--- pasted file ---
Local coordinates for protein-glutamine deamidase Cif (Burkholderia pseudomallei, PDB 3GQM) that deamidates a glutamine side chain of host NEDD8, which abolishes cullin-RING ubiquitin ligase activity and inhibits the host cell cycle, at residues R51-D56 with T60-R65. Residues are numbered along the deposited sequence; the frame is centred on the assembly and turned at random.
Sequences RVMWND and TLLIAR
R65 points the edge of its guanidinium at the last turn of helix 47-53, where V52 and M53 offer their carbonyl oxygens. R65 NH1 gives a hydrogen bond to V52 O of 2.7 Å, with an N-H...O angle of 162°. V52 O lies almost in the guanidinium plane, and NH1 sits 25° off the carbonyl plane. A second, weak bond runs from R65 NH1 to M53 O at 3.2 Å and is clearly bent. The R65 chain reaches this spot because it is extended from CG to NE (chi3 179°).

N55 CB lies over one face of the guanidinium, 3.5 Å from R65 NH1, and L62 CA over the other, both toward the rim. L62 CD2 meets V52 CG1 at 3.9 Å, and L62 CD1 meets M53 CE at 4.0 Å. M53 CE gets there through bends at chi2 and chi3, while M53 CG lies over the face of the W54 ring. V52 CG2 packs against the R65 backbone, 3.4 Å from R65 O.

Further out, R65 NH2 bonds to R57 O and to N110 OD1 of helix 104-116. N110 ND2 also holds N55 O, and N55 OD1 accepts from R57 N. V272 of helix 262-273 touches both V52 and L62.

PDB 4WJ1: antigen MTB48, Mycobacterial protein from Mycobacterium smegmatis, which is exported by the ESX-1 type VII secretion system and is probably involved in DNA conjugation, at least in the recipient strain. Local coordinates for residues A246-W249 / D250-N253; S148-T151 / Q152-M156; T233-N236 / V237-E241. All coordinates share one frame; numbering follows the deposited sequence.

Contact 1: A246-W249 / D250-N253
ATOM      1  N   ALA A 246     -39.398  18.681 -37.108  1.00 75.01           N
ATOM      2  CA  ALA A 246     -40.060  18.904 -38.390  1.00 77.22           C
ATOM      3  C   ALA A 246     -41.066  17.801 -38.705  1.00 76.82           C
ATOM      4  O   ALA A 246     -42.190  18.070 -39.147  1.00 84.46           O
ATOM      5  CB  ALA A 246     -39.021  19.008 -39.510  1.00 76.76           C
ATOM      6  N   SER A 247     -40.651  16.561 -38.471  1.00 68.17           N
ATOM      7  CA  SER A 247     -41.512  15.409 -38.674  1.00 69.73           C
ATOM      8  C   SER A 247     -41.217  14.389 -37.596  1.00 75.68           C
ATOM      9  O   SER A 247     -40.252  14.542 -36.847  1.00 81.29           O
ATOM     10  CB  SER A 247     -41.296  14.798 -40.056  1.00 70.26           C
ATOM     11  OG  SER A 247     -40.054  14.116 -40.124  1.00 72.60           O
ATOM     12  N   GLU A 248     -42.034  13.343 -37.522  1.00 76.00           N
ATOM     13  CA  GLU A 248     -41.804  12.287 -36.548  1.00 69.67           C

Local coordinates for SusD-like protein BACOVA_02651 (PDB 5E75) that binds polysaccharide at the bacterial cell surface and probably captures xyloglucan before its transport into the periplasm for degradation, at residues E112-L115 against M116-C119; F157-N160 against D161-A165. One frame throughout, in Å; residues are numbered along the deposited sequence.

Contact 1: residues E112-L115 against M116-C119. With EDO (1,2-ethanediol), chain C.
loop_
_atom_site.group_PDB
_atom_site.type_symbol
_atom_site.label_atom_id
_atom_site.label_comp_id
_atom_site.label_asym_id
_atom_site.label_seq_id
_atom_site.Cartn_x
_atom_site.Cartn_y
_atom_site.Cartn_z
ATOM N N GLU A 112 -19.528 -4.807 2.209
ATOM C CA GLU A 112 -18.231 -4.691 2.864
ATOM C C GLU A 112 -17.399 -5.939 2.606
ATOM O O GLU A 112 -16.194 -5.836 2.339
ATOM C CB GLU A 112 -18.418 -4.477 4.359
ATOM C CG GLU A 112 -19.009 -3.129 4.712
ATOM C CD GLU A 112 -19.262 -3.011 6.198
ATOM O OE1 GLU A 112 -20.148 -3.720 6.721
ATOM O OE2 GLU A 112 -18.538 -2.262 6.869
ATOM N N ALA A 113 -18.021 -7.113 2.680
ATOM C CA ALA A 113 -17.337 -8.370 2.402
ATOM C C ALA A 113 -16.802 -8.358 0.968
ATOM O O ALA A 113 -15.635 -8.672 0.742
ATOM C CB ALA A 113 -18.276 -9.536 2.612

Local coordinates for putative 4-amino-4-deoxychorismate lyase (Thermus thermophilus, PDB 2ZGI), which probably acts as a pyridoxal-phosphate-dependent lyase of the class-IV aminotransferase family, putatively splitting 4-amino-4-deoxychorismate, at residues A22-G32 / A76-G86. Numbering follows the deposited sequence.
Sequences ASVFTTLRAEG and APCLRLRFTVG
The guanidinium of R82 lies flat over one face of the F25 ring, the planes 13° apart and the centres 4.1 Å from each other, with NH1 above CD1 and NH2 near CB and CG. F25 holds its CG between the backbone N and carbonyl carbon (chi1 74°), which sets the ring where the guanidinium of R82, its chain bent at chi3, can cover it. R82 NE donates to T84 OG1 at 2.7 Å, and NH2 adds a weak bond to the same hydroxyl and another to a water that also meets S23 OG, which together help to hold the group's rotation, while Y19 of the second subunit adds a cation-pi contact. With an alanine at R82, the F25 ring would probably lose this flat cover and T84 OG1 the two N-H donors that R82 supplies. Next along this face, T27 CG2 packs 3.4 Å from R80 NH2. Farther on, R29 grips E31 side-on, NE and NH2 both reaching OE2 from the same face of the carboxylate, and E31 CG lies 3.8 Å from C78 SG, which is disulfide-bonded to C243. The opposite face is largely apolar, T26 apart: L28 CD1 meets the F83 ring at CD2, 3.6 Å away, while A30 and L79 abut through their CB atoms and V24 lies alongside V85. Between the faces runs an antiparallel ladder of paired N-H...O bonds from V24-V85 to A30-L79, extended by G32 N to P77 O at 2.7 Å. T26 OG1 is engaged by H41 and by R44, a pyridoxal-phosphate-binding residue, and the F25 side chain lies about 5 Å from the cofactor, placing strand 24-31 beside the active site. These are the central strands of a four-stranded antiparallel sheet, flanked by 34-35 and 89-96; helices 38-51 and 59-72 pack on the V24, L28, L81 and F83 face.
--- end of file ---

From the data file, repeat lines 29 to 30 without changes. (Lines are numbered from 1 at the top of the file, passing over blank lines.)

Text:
_atom_site.label_seq_id
_atom_site.Cartn_x